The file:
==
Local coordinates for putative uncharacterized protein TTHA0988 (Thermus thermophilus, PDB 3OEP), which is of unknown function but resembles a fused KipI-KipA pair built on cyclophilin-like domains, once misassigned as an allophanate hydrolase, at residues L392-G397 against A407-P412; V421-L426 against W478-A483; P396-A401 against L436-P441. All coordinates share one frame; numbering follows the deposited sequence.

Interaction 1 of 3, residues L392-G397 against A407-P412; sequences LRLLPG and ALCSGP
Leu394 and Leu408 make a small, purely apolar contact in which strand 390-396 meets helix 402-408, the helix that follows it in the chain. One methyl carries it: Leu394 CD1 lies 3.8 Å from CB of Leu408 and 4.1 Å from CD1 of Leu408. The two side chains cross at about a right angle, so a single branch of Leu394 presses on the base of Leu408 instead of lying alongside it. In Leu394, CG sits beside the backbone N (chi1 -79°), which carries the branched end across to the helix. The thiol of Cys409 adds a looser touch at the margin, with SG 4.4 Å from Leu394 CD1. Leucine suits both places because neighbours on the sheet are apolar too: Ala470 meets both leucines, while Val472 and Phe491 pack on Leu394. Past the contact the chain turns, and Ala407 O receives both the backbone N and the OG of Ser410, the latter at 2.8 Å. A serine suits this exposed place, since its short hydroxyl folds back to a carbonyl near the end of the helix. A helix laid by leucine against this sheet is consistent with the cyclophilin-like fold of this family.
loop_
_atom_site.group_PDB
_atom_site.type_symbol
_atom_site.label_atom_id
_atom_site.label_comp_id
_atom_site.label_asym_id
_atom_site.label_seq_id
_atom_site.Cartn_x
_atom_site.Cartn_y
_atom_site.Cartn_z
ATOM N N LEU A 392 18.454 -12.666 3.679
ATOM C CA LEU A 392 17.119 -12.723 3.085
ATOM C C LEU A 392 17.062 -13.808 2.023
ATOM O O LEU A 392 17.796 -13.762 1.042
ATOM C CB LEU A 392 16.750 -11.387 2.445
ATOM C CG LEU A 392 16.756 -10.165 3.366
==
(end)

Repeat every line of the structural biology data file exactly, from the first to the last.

Local coordinates for putative uncharacterized protein TTHA0988 (Thermus thermophilus, PDB 3OEP), which is of unknown function but resembles a fused KipI-KipA pair built on cyclophilin-like domains, once misassigned as an allophanate hydrolase, at residues L392-G397 against A407-P412; V421-L426 against W478-A483; P396-A401 against L436-P441. All coordinates share one frame; numbering follows the deposited sequence.

Interaction 1 of 3, residues L392-G397 against A407-P412; sequences LRLLPG and ALCSGP
Leu394 and Leu408 make a small, purely apolar contact in which strand 390-396 meets helix 402-408, the helix that follows it in the chain. One methyl carries it: Leu394 CD1 lies 3.8 Å from CB of Leu408 and 4.1 Å from CD1 of Leu408. The two side chains cross at about a right angle, so a single branch of Leu394 presses on the base of Leu408 instead of lying alongside it. In Leu394, CG sits beside the backbone N (chi1 -79°), which carries the branched end across to the helix. The thiol of Cys409 adds a looser touch at the margin, with SG 4.4 Å from Leu394 CD1. Leucine suits both places because neighbours on the sheet are apolar too: Ala470 meets both leucines, while Val472 and Phe491 pack on Leu394. Past the contact the chain turns, and Ala407 O receives both the backbone N and the OG of Ser410, the latter at 2.8 Å. A serine suits this exposed place, since its short hydroxyl folds back to a carbonyl near the end of the helix. A helix laid by leucine against this sheet is consistent with the cyclophilin-like fold of this family.
loop_
_atom_site.group_PDB
_atom_site.type_symbol
_atom_site.label_atom_id
_atom_site.label_comp_id
_atom_site.label_asym_id
_atom_site.label_seq_id
_atom_site.Cartn_x
_atom_site.Cartn_y
_atom_site.Cartn_z
ATOM N N LEU A 392 18.454 -12.666 3.679
ATOM C CA LEU A 392 17.119 -12.723 3.085
ATOM C C LEU A 392 17.062 -13.808 2.023
ATOM O O LEU A 392 17.796 -13.762 1.042
ATOM C CB LEU A 392 16.750 -11.387 2.445
ATOM C CG LEU A 392 16.756 -10.165 3.366